Mobile users are becoming more and more significant for a blogger. IDC predicts that by 2015, more people will access the Internet through a smartphone or tablet than a PC. Long form reading might not be easy or comfortable on a laptop or desktop screen. People would increasingly prefer to carry such reading material wherever they go, just like a book.

Of course, intuitively it is much more obvious since most people don’t carry their desktops to their bathrooms.


I am a big fan of Readability. If Web Design is 95% typography, then I would argue that Blogs are all about readability. If you have to design a good blog, then you must emphasise the reading comfort for the reader over any other design flourishes.

Readability can be significantly improved by making some objective improvements:

  1. Fonts - Select fonts optimised for on-screen reading
  2. Optimal Line Length - 50-60 characters per line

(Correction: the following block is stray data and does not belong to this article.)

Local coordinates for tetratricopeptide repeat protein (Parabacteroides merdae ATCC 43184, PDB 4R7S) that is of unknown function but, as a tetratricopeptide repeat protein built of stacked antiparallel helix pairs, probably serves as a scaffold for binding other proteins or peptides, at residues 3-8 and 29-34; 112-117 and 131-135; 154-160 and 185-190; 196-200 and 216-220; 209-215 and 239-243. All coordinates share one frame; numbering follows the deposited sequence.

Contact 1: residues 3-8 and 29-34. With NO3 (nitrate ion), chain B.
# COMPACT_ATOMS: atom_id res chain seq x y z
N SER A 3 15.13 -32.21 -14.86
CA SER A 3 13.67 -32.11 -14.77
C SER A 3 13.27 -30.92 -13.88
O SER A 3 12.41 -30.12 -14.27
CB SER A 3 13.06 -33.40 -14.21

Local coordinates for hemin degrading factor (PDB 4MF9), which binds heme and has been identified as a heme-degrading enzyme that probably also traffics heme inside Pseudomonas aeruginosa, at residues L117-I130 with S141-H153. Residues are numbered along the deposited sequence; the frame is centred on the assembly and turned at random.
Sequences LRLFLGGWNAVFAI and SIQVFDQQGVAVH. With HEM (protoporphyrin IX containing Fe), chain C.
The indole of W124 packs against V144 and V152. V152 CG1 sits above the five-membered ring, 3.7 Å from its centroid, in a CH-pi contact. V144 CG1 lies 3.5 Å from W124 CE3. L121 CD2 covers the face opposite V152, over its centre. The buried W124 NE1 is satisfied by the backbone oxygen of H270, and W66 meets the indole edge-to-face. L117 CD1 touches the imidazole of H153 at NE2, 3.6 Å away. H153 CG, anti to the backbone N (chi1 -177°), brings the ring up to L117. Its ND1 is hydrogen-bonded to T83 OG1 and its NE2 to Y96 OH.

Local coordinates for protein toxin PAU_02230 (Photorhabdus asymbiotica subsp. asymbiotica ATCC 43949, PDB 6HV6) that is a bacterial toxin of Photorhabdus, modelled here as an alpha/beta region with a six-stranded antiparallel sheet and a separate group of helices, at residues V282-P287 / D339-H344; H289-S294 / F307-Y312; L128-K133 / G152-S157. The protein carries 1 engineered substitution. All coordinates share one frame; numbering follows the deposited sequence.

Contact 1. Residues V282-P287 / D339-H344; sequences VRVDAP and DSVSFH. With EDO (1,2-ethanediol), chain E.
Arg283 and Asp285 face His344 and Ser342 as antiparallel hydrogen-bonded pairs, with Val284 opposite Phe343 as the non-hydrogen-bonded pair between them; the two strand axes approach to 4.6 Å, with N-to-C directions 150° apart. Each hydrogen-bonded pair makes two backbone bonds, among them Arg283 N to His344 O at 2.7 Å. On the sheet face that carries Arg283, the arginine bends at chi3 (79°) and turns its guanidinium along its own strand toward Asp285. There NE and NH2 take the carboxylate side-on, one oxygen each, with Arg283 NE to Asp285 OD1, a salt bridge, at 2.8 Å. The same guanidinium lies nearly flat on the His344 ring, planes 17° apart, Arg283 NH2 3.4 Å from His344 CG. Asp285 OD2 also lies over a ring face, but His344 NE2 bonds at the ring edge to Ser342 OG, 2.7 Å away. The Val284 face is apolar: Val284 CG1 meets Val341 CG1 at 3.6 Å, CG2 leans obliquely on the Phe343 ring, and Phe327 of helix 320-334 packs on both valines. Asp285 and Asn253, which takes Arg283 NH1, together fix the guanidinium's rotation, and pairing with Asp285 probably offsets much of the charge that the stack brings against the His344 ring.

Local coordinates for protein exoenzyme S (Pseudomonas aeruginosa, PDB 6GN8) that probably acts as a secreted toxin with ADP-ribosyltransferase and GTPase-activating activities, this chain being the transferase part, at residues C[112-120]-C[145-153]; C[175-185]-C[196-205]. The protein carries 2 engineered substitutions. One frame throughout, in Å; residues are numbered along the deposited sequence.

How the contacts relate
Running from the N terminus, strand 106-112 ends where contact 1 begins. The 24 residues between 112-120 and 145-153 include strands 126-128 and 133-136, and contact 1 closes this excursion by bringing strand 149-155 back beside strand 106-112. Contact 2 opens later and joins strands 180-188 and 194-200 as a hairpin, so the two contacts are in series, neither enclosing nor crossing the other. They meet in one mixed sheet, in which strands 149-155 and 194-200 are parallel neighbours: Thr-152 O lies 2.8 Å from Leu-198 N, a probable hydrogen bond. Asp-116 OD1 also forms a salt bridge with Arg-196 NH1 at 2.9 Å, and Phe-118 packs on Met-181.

3. High contrast - Text colour must contrast well against the background
  4. Negative space - Breathing space between lines, from the window edges

Of course, there is a lot more if you ask the experts - Vertical Rhythm, Leading, Hyphenation etc. But these are the basics, that I would expect every blog including mine to stick to.

Speed is Everything

My overriding priority with the redesign was to design for Speed particularly page loading speed. If a gradient could be done in CSS rather than images then do it. If an icon can be replaced by text, then do it. In other words, make it look simple and minimal. But that was just a side effect of making the page load faster.

Why is this so important? I hate sites that make you wait for its various pieces to load and come alive. It is 2013 and we still have sites that take several seconds to open especially on low bandwidth connections. Speed is crucial to the user experience. To me, speed is beautiful. I admire a snappy site.

Some of the key optimisations done to improve the speed of arunrocks:

  1. Maximum use of CSS3 - Even if some browsers don’t support it
  2. Replace Icons with Text - For navigation and other key interfaces
  3. Lesser Images - Avoid fancy backgrounds and logos, if possible
  4. Lesser Asides - Avoid extra sidebars, huge footers and other clutter
  5. Reduce Files - Avoid multiple CSS/JS. Remove JQuery and other redundant stuff
  6. Reduce File sizes - Minify and gzip almost everything